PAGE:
My memory is unfailingly short, and today after a coffee outing with my ex high school Spanish teacher and adult language learners, my bitterness, resentment and frustration at my employment confusion tasted less sweet as I bit back tears. I should bake some apple crisp today, because it’s a new year. Lack of employment is not something to atone for. Lack of trying, to talk, to reach out, to construct relationships, my year has not wanted for these.
I never celebrated Rosh Hashanah as a child, nor as a young adult when my brother was discovering our Jewish roots. I read about it and I listened to him talk about it. But, I did nothing about it until I was living alone in Guatemala looking for both something unique about me that I could share, and trying desperately to feel connected to those with whom I should share the most in common across a lifetime despite the miles between us, my family.
I started small, offering candy to friends or sending out texts suggesting they treat themselves. I graduated slowly, as my living conditions in Guatemala improved with each subsequent job. I started simple, dusting an apple in cinnamon and sugar I blended myself by shaking a plate to more involved activities like baking a honey cake. What strikes me most at this time of year, when by college degree I should be well into a new school year is that despite the seemingly endless bitterness found in my choices for professional next steps, the relationships I have built around small acts of belonging and connection through professional knowledge this past year, are truly the sweetest thing.
As a Jew, I am certainly no expert. My mother died when I was ten; I had limited interaction with my maternal grandparents and grew up in rural Wisconsin practicing almost nothing except for vague memories of Hanukkah. And yet, I recognize the depth of connection through my own personal intent at baking unframed by expertise. This is also true of the puzzled together notion of expertise I have developed this past year around education and my resulting collegial relationships. There are many characteristics and practices that define me that are not very Jewish. There are many characteristics and practices that define my new professional relationships that are not very “teacher”, but I feel their impact no less. Below are some recent examples:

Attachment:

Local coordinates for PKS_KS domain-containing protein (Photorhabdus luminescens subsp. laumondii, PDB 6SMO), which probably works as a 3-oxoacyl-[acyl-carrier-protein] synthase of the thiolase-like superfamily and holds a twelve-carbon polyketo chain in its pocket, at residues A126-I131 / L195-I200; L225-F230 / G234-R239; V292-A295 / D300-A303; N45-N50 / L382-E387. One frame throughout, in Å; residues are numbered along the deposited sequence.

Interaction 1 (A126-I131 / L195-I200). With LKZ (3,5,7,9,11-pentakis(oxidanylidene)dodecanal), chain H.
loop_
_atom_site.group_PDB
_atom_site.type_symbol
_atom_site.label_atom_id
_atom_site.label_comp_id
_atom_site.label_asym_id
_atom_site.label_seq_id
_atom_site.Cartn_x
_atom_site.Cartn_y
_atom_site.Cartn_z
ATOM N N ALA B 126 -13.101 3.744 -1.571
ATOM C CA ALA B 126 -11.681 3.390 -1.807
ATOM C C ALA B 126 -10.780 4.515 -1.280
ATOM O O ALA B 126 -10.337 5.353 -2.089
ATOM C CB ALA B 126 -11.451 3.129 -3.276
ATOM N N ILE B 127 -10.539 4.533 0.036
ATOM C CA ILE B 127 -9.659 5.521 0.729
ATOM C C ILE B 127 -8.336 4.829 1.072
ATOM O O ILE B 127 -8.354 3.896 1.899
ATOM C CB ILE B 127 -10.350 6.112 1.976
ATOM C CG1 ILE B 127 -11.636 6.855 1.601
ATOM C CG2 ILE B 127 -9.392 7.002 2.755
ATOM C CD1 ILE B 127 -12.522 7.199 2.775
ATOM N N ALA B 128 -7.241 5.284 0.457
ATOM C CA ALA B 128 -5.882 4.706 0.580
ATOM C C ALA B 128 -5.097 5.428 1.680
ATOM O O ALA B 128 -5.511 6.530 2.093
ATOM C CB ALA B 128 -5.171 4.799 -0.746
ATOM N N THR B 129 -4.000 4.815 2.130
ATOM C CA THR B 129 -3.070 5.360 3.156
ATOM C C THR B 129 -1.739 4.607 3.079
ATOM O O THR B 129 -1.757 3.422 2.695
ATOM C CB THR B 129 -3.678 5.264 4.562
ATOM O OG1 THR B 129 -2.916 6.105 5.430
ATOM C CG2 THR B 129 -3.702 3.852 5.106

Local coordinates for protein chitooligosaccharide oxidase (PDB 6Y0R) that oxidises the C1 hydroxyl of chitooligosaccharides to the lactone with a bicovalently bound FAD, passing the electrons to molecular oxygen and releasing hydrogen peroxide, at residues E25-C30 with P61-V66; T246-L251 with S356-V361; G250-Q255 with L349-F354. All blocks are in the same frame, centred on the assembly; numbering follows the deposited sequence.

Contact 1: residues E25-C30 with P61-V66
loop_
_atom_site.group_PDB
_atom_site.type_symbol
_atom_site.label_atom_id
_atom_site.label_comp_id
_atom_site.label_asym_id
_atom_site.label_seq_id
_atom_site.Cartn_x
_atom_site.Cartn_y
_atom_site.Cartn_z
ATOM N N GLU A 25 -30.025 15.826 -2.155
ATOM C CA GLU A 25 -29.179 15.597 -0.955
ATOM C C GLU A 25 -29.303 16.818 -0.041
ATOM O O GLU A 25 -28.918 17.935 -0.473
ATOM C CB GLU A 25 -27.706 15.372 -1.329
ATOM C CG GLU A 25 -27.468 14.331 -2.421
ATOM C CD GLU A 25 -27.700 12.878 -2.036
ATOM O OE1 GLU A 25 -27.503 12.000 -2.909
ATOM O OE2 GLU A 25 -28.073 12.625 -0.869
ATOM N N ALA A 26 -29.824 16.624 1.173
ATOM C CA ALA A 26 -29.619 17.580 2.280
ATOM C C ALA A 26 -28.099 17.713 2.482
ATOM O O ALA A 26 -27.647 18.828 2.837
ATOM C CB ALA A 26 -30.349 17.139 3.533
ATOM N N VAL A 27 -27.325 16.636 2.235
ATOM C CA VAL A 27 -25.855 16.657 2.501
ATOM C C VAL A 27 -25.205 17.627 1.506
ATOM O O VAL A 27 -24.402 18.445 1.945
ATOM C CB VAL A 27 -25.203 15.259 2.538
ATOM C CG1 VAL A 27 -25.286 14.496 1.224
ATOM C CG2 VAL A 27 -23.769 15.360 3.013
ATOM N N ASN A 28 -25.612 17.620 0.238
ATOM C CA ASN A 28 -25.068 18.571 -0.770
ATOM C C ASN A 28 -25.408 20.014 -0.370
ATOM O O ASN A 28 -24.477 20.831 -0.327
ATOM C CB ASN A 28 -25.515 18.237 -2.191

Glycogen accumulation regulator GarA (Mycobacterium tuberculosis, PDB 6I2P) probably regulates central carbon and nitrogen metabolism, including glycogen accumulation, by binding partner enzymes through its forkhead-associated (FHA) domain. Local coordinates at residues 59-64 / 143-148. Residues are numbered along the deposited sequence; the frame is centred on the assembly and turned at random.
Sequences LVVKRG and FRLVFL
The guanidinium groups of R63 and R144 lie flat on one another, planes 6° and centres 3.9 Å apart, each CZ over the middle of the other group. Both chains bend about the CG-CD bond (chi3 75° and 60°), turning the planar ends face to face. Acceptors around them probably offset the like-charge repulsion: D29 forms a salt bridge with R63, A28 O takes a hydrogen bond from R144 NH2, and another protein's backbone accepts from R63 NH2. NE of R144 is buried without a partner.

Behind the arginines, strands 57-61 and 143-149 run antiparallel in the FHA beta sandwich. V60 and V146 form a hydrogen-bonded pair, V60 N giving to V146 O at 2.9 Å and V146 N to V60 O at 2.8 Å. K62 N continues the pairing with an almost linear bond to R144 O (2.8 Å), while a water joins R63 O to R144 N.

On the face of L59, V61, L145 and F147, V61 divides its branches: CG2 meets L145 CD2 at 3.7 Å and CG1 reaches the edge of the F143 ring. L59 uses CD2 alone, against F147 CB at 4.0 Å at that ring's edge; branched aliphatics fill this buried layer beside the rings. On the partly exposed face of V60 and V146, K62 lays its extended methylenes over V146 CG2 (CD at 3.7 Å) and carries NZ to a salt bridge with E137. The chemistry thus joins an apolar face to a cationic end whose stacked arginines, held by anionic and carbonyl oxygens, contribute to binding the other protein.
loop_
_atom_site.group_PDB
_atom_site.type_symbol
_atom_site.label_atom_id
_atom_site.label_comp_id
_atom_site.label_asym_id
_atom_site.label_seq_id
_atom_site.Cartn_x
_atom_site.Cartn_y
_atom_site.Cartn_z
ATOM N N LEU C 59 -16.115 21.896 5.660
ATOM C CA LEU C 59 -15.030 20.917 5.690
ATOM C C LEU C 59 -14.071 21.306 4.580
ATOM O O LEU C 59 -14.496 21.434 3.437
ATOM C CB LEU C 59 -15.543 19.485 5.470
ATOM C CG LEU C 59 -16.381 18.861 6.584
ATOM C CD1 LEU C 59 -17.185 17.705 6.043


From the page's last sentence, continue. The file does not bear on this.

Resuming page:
At a reading for my writer’s class, my writing instructor told me that she remembers when she exchanges pages with her own critique partner what it feels like to be in her students’ shoes. That was my reason for learning to garden, and to some extent, enrolling in the writing course.
At a lunch invitation made by an acquaintance working on a multicultural education program, we discussed not only how homogeneous groupings are unhelpful as a means to know and teach and include, but I was able to insert “teacher” as one of those identities.
My gym trainer runs a coaching/mentorship initiative so compelling that I sent her, among others, an article from my student centered coaching program about coaching and adult learners. We are also coauthoring an article proposed to National Educators of Young Children about her Storytime Yoga pilot.
I, myself, am able to construct conversations in a more positive manner with my family when seeing them through the adult learner lens. Connecting my teacher education to my own life is something very new, but previously unconsidered.
As I embark on yet another date that allows me to restart my year, the goal clearest to me is to remember my goal, which is stewardship of the relationships, the key ingredient and the heart of what matters. L'shanah tovah!
For more wonderful videos related to teacher training or literacy program development in rural Guatemala, please visit www.child-aid.org. I have no v...